There is no doubt that teaching skiing and snowboarding is a wonderful profession, brimming with adventure.
However, to match the extremity of the sport, teaching has its extreme highs and lows. One minute you’re taking stunning landscape selfies to post on Instagram, feeling smugger than Albert Einstein at a pub quiz. The next you’re a human slipping hazard, awkwardly positioned underneath a hand drier trying to get warm as your saturated uniform drips a reservoir onto the floor. But the weather is least of an instructor’s worries.
Allow me to impart to you the worst of my personal nightmares on the slopes.
My therapist says it will help to stop the night terrors…
An injury on a lesson is not an uncommon thing but that is not to say that it makes it any less difficult to deal with; unless the person you’re teaching deserves the pain. An injury can, in fact, be a blessing in disguise.
During my high school years, I went on a school ski trip to Austria which involved a gruelling fourteen-hour journey by coach. The cool kids, at the back of the bus (naturally), took it upon themselves to make sure nobody caught a wink of sleep by repeatedly shouting “hilarious” catchphrases at the top of their lungs for the entire journey.
I, at the time, was very much front seat material; aka, a teacher’s pet and prone to travel sickness. I didn’t feel self-assured enough to tell them all to shut up without throwing up or having a panic attack from the confrontation. Instead, I stuck my fingers in my ears and took solitude in imagining them breaking an arm whilst skiing as payback for depriving me of fourteen hours-worth of sleep.
The next day one of the main culprits fell and broke his leg. The sedatives made the journey back blissfully quiet. After I stole them, I passed out straight away. Not even his screaming woke me up.
I have had limited injuries on my snowboard lessons. Hold your applause.
I do, however, have a particularly unfortunate incident involving a very likeable child, which makes me feel more guilty about what happened than I usually would (not anymore though, it was ages ago now)
We were skiing down a green run and came to a slightly steeper part, the girl stopped and told me she was nervous about what lay ahead. After getting down to her eye level and telling her in my sincerest of voices that she would be fine and this was nothing to worry about, I watched her rapidly pick up speed, panic, fall and use her face as a braking mechanism.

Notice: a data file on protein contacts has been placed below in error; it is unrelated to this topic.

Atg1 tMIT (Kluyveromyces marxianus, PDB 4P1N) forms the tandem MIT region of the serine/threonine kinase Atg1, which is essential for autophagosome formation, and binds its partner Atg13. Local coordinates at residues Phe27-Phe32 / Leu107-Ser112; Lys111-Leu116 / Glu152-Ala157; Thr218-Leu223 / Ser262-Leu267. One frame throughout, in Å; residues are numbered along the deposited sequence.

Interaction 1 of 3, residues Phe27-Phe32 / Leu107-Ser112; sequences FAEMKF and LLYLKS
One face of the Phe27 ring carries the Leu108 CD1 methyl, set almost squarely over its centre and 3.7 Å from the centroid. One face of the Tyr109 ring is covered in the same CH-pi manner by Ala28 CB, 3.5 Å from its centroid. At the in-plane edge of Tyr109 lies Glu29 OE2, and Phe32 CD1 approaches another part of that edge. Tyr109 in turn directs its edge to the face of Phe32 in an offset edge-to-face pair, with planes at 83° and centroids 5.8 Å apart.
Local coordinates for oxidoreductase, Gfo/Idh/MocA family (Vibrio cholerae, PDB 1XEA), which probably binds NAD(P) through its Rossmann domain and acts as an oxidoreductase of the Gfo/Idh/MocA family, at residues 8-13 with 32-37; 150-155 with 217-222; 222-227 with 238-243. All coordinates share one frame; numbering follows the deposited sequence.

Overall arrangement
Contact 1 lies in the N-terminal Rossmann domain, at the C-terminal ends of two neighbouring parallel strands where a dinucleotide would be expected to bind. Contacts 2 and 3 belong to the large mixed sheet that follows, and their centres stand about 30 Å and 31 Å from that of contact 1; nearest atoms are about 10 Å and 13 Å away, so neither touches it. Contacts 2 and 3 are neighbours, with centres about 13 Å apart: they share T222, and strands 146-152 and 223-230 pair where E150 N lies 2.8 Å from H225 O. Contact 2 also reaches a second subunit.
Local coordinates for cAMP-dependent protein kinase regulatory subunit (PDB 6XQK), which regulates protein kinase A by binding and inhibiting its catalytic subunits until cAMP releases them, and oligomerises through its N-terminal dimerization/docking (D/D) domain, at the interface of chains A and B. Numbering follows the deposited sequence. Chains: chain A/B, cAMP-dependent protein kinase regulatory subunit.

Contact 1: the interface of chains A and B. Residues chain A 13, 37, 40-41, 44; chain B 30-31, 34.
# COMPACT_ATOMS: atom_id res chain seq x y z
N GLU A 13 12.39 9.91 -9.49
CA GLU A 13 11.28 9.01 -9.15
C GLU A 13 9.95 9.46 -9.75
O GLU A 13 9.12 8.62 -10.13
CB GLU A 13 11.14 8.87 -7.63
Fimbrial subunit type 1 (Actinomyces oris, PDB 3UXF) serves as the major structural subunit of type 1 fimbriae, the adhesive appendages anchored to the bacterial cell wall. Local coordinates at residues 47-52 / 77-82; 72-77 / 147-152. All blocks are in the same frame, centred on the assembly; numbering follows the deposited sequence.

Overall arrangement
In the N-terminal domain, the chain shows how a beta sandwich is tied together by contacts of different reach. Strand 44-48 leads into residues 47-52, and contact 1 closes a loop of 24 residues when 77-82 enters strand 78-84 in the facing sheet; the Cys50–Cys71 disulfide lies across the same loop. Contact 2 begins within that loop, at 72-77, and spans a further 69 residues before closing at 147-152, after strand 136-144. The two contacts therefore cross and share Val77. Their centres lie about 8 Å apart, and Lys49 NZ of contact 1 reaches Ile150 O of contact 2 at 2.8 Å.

I raced down the slope after her, looking for pieces of skin or perhaps an ear in the snow as I went. Luckily they were still attached to her face. After I’d duct-taped them back on.
Teaching friends, a partner or family always seems like a great idea at the time. It’ll be so much fun, you can make a day of it and it will be totally free! Then you can all go and laugh in slow motion together at après after a satisfying day of achievement.
In reality, what usually happens is that both the teacher and the learner get incredibly frustrated with one another and vow that there is no one on Earth that you hate more than each other. Teaching friends will make you realise that you have no friends, teaching family will make you realise that you would rather be an orphan and teaching your partner is a fast-track ticket to divorce. I speak from experience as I now live alone with forty-two cats.
Spending six hours with a stranger on a private lesson can be taxing at the best of times. When your client also has the conversational skills of a tranquillised sloth, by the time the lesson has finished I find myself feeling like Robin Williams in Jumanji when he’s just got out of the game exclaiming “what year is it?”
In these cases I usually try and pace my standard conversational topics; what do you do for a living? Where are you from? Do you have any family? What other hobbies do you like to do? How long ago was it that you had the lobotomy? And so on and so forth.
However, pacing these questions can be an issue when they are returned with one-word answers and I soon find that I have maxed out my conversation starters within the first seven minutes of the lesson.
What follows is 5 hours and 52 painfully dull minutes of awkward silences broken only by the odd “well done” or “let’s try that again” or my involuntary snoring.
Lunch becomes a painful ordeal of listening to knives and forks screech on plates. When the situation reaches a point where it would lose to watching paint dry in a “which is most interesting” contest, I take myself to the toilet and sit in a cubicle. Preferring rather for people to think I have aggressive diarrhoea than to endure any more unbearable silences.
The final and ultimate worst nightmare of mine as an instructor, worse even than losing a child on a lesson, is not being bought lunch by your client after tactfully “forgetting” your wallet.
Ski and snowboard instructing is a dream job but it can often leave you with the dilemma of deciding which is more of a necessity for the week; food or toilet paper. Money can often be tight so it is always a treat when a client buys you lunch. However, this should never be an assumption. I myself have made the mistake of presuming lunch would be provided and ended up sat, watching my guest eat as I salivated into my glass of tap water, wondering if eating toilet paper would upset my digestive system.
Thankfully I have never had to resort to eating toilet paper, but the children in ski school whose lunch I steal tell me it’s only hospitalised them a couple of times.